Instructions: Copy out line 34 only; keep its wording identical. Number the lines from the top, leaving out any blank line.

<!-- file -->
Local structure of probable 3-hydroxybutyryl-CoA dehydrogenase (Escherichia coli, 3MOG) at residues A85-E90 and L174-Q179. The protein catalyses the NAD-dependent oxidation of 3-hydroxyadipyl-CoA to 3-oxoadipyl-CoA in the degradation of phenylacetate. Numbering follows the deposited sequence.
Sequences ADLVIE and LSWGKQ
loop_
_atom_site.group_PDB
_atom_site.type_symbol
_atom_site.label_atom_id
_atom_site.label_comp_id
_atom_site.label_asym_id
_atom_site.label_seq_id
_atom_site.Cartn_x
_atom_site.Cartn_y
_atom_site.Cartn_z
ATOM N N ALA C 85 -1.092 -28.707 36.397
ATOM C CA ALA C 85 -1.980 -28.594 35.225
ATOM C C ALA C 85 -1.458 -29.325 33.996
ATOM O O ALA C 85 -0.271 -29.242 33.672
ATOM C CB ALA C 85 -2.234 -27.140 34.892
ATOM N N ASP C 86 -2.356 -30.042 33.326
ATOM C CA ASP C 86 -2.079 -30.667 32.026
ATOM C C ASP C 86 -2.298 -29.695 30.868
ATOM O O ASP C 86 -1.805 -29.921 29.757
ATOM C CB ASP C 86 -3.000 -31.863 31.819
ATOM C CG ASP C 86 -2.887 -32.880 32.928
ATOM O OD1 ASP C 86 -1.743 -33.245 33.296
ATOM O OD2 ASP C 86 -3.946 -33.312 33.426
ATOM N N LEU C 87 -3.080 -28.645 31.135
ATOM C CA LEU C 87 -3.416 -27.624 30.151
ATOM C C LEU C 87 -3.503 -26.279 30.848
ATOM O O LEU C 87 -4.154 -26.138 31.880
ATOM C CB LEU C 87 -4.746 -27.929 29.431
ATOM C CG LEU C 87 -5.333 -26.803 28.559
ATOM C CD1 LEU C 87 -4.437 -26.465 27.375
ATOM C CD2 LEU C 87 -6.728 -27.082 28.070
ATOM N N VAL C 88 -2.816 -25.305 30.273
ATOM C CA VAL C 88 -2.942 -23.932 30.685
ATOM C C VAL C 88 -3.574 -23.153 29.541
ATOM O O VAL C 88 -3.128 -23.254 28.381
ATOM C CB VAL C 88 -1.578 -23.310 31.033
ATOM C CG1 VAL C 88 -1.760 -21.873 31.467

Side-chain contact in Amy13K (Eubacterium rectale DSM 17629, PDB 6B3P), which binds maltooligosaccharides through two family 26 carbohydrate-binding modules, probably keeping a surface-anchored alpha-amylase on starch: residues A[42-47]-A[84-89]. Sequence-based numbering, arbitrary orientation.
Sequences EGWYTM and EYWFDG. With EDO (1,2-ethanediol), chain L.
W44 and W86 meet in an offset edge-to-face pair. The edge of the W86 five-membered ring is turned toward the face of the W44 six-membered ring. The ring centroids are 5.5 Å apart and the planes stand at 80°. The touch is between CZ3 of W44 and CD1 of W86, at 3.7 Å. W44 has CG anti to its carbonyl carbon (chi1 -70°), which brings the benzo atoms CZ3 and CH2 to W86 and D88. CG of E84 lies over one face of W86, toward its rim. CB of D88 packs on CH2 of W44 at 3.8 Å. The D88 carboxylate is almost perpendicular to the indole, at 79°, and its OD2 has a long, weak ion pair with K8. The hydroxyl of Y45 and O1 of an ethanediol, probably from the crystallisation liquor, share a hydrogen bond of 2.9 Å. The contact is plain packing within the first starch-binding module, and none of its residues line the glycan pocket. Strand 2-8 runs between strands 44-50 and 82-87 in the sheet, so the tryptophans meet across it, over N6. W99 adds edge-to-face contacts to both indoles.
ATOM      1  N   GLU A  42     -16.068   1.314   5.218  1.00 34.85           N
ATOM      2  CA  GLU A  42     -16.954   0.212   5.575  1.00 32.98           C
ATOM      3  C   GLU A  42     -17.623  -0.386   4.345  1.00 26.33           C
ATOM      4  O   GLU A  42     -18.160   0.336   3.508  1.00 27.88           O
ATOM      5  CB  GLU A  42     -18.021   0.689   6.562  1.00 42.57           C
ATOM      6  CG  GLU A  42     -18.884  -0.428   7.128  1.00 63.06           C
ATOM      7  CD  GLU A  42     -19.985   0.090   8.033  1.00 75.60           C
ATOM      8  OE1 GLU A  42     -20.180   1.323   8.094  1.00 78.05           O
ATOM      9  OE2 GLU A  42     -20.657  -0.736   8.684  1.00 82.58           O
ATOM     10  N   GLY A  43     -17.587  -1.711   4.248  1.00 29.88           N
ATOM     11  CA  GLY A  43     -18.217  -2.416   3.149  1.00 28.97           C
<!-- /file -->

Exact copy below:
ATOM N N VAL C 88 -2.816 -25.305 30.273